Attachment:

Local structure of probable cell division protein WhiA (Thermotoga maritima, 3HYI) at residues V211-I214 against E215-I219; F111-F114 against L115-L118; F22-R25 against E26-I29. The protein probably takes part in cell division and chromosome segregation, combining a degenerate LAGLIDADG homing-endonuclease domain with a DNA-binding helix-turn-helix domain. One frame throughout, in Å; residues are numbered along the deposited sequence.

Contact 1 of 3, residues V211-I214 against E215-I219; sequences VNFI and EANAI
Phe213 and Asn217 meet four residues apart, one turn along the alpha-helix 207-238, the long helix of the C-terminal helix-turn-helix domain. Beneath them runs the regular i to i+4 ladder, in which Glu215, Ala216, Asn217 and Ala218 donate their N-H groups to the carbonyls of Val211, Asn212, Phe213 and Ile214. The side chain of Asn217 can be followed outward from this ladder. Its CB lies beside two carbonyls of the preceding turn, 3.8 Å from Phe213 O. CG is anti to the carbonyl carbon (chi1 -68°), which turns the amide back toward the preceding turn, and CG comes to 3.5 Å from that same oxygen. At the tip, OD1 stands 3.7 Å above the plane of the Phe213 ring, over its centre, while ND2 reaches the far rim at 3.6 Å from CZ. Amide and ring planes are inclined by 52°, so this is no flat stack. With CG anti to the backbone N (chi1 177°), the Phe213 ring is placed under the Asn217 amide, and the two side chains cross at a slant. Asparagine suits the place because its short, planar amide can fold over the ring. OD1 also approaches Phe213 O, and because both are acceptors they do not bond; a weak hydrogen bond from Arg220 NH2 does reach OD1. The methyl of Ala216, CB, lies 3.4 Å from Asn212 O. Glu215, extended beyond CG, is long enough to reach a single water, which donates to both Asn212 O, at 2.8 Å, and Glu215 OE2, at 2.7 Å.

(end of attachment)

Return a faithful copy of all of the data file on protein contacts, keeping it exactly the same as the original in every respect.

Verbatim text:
Local structure of probable cell division protein WhiA (Thermotoga maritima, 3HYI) at residues V211-I214 against E215-I219; F111-F114 against L115-L118; F22-R25 against E26-I29. The protein probably takes part in cell division and chromosome segregation, combining a degenerate LAGLIDADG homing-endonuclease domain with a DNA-binding helix-turn-helix domain. One frame throughout, in Å; residues are numbered along the deposited sequence.

Contact 1 of 3, residues V211-I214 against E215-I219; sequences VNFI and EANAI
Phe213 and Asn217 meet four residues apart, one turn along the alpha-helix 207-238, the long helix of the C-terminal helix-turn-helix domain. Beneath them runs the regular i to i+4 ladder, in which Glu215, Ala216, Asn217 and Ala218 donate their N-H groups to the carbonyls of Val211, Asn212, Phe213 and Ile214. The side chain of Asn217 can be followed outward from this ladder. Its CB lies beside two carbonyls of the preceding turn, 3.8 Å from Phe213 O. CG is anti to the carbonyl carbon (chi1 -68°), which turns the amide back toward the preceding turn, and CG comes to 3.5 Å from that same oxygen. At the tip, OD1 stands 3.7 Å above the plane of the Phe213 ring, over its centre, while ND2 reaches the far rim at 3.6 Å from CZ. Amide and ring planes are inclined by 52°, so this is no flat stack. With CG anti to the backbone N (chi1 177°), the Phe213 ring is placed under the Asn217 amide, and the two side chains cross at a slant. Asparagine suits the place because its short, planar amide can fold over the ring. OD1 also approaches Phe213 O, and because both are acceptors they do not bond; a weak hydrogen bond from Arg220 NH2 does reach OD1. The methyl of Ala216, CB, lies 3.4 Å from Asn212 O. Glu215, extended beyond CG, is long enough to reach a single water, which donates to both Asn212 O, at 2.8 Å, and Glu215 OE2, at 2.7 Å.